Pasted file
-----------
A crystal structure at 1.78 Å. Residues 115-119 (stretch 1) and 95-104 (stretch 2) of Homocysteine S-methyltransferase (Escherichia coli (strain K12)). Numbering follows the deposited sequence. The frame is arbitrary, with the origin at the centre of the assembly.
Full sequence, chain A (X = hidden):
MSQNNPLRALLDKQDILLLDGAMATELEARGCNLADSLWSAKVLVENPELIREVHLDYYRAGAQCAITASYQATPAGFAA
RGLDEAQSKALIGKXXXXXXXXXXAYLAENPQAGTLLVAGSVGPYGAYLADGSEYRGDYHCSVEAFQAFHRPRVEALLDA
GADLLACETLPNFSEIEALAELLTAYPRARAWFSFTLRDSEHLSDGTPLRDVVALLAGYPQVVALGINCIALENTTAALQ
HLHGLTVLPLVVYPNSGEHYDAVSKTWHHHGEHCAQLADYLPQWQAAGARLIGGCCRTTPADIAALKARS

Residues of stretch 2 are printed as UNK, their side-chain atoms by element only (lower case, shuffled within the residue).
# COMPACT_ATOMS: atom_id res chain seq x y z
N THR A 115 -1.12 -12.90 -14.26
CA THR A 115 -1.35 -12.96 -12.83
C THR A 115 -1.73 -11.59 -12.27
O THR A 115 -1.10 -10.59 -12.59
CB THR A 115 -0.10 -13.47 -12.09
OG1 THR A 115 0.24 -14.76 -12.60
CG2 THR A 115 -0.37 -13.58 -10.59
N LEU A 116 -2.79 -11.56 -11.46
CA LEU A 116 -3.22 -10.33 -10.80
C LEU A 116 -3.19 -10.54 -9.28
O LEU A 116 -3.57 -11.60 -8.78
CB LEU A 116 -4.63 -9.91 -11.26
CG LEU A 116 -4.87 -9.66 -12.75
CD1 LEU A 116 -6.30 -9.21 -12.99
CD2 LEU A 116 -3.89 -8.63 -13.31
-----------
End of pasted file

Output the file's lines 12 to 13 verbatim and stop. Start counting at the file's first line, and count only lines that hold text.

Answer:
O THR A 115 -1.10 -10.59 -12.59
CB THR A 115 -0.10 -13.47 -12.09